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I can hardly believe Valentine’s Day is behind us and we are barreling full-speed towards Lent, St. Patrick’s Day, and Easter.

DSC01314Lent, as you probably know, is just four days away and in our house there is a lot of talk about what each of us is giving up for the next forty days. My husband is going with the Irish “usual”: he is giving up drink. The kids and I have agreed on sugar. By that I mean to say we are giving up minerals (soft drinks), chocolate, ice cream, and all sweets. Furthermore, from Ash Wednesday (5th March) to Good Friday (18th April), I promise to not make any puddings (deserts), biscuits (cookies), cupcakes, cakes or other tasty treats that have sugar…white or brown…as an added ingredient. The exception for all of us, of course, is Saint Patrick’s Day, which is when we Irish get a chance to break the fast of Lent for one day.

There is another form of abstinence that our little family will participate in during Lent and that is giving up meat on Fridays.  According to Catholic Canon Law, a person between the ages of 14 and 59 should abstain from eating meat on Fridays {every Friday throughout the year} in honour of the Passion of Jesus on Good Friday. While most Catholics ignore this rule, many take it up during the season of Lent. In keeping with strict Catholic tradition, we will also not eat meat on Ash Wednesday. To keep us on track, I am putting together a collection of meat-free recipes and will post them as Lenten Challenges: Meat-Free Friday posts for you to enjoy.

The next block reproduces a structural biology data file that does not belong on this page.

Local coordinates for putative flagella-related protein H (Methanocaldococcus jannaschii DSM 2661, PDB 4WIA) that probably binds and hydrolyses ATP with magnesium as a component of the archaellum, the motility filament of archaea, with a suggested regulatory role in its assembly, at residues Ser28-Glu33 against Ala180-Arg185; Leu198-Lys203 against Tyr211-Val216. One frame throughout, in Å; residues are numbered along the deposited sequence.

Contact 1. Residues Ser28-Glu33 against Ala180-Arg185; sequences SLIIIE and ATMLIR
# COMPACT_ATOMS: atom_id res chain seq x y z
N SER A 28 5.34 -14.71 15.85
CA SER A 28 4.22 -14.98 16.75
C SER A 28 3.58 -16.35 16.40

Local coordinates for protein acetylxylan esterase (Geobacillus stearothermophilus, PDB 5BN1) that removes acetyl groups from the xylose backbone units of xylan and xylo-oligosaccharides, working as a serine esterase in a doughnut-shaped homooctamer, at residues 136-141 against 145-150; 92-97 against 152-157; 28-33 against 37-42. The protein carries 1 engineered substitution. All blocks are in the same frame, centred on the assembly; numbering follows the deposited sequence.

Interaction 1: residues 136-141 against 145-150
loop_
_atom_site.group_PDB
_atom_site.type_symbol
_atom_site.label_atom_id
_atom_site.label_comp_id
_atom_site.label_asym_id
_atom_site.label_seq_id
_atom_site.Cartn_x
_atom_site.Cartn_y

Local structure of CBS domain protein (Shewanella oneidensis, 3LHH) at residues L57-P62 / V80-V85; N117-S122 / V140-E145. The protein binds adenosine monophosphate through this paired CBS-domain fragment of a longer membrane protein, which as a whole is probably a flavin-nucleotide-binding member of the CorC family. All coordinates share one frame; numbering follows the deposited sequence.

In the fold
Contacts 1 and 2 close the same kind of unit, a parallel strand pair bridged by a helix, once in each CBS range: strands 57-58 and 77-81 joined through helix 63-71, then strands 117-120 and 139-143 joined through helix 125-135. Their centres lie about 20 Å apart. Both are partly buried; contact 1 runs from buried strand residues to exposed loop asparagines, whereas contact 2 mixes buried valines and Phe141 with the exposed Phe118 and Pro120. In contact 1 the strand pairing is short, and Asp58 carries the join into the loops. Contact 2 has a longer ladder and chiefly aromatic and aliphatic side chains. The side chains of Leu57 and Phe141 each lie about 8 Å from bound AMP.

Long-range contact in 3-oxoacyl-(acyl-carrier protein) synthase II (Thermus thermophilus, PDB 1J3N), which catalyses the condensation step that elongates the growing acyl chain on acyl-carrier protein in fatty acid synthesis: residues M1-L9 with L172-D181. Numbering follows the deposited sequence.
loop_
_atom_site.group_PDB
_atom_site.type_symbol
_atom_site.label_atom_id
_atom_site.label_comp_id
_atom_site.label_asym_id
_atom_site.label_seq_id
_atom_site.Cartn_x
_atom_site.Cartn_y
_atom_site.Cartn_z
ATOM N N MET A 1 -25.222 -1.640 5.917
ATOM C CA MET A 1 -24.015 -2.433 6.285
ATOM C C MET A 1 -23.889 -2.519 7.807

Speaking of Ash Wednesday…it’s the 5th of March, which is this Wednesday. It’s the day you see Catholics everywhere walking around with the sign of the cross, made from ashes, on their foreheads. The ashes have had different meanings at different times throughout history. Today is symbolises our baptismal promise to reject sin and profess our faith.

Ash Wednesday is preceded by Shrove Tuesday, which is on the 4th of March this year. “Shrove” comes from the word “shrive”, which means to confess and receive absolution. Shrove Tuesday is, therefore, a day that many Catholics will go to confession at their local church to ask forgiveness for and be absolved of their sins. According to the Dublin Diocese’s education website, “This tradition is very old. Over 1,000 years ago a monk wrote in the Anglo-Saxon Ecclesiastical Institutes: In the week immediately before Lent everyone shall go to his confessor and confess his deeds and the confessor shall so shrive him. ~ Anglo-Saxon Ecclesiastical Institutes”. 

Shrove Tuesday is also known in Ireland as Pancake Tuesday. The significance of the “pancake” is tied up in the religious custom of abstaining from meat, butter, eggs, and dairy during Lent. So that no food would be wasted, Irish families would feast on Shrove Tuesday and use up all the foods that would not keep for forty days. Pancakes use up many of the items Catholics were not allowed to eat during Lent in past times, hence its association with Shrove Tuesday and the start of Lent. Last year, I posted a traditional Irish pancake recipe on this blog: you will find it here.